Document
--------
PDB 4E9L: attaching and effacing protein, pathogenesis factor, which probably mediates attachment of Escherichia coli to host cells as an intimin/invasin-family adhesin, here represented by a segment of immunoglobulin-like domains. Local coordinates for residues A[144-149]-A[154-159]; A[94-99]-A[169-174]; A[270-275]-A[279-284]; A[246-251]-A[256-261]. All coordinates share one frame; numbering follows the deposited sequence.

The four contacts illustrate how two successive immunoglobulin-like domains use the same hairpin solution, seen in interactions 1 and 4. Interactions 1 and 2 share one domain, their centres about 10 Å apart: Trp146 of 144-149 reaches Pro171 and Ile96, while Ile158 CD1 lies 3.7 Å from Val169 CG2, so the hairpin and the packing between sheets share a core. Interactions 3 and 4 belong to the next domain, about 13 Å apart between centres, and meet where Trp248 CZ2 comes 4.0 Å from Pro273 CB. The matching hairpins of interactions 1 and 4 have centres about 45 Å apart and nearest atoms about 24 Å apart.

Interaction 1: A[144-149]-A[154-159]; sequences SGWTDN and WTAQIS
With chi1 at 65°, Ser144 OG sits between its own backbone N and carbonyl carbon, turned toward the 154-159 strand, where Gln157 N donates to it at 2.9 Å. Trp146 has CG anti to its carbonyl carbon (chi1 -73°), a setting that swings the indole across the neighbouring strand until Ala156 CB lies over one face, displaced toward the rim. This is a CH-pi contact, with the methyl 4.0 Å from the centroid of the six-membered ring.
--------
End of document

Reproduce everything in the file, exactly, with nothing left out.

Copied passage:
PDB 4E9L: attaching and effacing protein, pathogenesis factor, which probably mediates attachment of Escherichia coli to host cells as an intimin/invasin-family adhesin, here represented by a segment of immunoglobulin-like domains. Local coordinates for residues A[144-149]-A[154-159]; A[94-99]-A[169-174]; A[270-275]-A[279-284]; A[246-251]-A[256-261]. All coordinates share one frame; numbering follows the deposited sequence.

The four contacts illustrate how two successive immunoglobulin-like domains use the same hairpin solution, seen in interactions 1 and 4. Interactions 1 and 2 share one domain, their centres about 10 Å apart: Trp146 of 144-149 reaches Pro171 and Ile96, while Ile158 CD1 lies 3.7 Å from Val169 CG2, so the hairpin and the packing between sheets share a core. Interactions 3 and 4 belong to the next domain, about 13 Å apart between centres, and meet where Trp248 CZ2 comes 4.0 Å from Pro273 CB. The matching hairpins of interactions 1 and 4 have centres about 45 Å apart and nearest atoms about 24 Å apart.

Interaction 1: A[144-149]-A[154-159]; sequences SGWTDN and WTAQIS
With chi1 at 65°, Ser144 OG sits between its own backbone N and carbonyl carbon, turned toward the 154-159 strand, where Gln157 N donates to it at 2.9 Å. Trp146 has CG anti to its carbonyl carbon (chi1 -73°), a setting that swings the indole across the neighbouring strand until Ala156 CB lies over one face, displaced toward the rim. This is a CH-pi contact, with the methyl 4.0 Å from the centroid of the six-membered ring.